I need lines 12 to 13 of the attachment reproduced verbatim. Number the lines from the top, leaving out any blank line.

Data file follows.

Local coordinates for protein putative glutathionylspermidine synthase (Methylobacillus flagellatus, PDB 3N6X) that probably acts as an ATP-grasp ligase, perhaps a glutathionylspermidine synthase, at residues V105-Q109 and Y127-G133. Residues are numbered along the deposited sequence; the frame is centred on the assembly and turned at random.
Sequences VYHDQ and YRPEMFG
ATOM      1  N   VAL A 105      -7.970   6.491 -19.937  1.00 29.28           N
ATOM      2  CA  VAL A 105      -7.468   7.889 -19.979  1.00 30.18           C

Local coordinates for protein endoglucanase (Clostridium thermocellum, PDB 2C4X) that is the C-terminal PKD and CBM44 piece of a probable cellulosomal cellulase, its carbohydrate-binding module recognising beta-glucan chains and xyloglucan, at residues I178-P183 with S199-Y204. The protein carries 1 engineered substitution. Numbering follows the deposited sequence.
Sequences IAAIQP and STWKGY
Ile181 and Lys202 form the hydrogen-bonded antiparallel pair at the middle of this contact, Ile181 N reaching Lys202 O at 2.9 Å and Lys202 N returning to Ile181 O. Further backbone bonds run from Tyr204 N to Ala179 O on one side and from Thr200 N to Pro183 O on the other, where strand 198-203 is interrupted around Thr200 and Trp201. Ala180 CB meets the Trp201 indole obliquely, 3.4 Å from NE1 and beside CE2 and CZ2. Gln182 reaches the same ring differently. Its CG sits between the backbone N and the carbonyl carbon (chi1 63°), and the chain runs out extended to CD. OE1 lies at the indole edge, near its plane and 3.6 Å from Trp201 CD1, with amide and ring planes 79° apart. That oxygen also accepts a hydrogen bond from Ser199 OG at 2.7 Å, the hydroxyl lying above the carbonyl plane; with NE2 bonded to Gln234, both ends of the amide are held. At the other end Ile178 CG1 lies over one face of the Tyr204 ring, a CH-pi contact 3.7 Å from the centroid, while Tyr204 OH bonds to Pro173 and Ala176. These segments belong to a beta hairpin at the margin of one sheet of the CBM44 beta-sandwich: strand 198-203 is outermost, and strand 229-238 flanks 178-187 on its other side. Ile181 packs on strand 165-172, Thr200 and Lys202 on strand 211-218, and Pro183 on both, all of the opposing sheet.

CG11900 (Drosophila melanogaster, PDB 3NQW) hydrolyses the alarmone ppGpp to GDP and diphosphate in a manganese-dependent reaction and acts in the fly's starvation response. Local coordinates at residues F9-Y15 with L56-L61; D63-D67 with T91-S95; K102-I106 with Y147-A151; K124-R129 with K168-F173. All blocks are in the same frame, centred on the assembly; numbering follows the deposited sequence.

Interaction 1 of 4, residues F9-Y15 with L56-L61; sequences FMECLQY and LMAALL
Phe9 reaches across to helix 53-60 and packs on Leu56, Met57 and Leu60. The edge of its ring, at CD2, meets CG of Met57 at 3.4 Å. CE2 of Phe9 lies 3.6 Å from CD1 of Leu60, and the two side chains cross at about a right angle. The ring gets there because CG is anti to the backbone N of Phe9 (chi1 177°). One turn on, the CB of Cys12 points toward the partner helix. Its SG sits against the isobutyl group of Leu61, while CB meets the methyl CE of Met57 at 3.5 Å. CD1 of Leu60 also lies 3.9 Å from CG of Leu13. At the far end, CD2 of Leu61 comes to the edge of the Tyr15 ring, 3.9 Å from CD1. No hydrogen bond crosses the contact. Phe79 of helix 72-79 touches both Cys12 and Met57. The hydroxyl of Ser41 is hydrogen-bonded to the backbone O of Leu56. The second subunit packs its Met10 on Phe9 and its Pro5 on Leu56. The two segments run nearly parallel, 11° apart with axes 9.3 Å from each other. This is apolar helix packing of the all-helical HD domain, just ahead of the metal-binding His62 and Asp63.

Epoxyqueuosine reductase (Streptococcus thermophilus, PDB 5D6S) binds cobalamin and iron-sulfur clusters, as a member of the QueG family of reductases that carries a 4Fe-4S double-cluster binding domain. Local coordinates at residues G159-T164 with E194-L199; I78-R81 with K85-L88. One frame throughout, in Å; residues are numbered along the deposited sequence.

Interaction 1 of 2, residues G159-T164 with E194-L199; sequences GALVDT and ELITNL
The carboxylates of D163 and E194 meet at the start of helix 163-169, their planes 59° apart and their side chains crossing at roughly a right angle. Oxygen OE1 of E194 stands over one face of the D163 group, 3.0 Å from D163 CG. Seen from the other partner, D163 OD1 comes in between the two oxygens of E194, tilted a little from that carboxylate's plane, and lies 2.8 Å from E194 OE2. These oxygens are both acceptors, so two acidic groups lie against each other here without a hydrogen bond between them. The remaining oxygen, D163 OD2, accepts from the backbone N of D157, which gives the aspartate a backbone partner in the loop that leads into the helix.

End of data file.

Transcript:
Interaction 1 of 2, residues G159-T164 with E194-L199; sequences GALVDT and ELITNL
The carboxylates of D163 and E194 meet at the start of helix 163-169, their planes 59° apart and their side chains crossing at roughly a right angle. Oxygen OE1 of E194 stands over one face of the D163 group, 3.0 Å from D163 CG. Seen from the other partner, D163 OD1 comes in between the two oxygens of E194, tilted a little from that carboxylate's plane, and lies 2.8 Å from E194 OE2. These oxygens are both acceptors, so two acidic groups lie against each other here without a hydrogen bond between them. The remaining oxygen, D163 OD2, accepts from the backbone N of D157, which gives the aspartate a backbone partner in the loop that leads into the helix.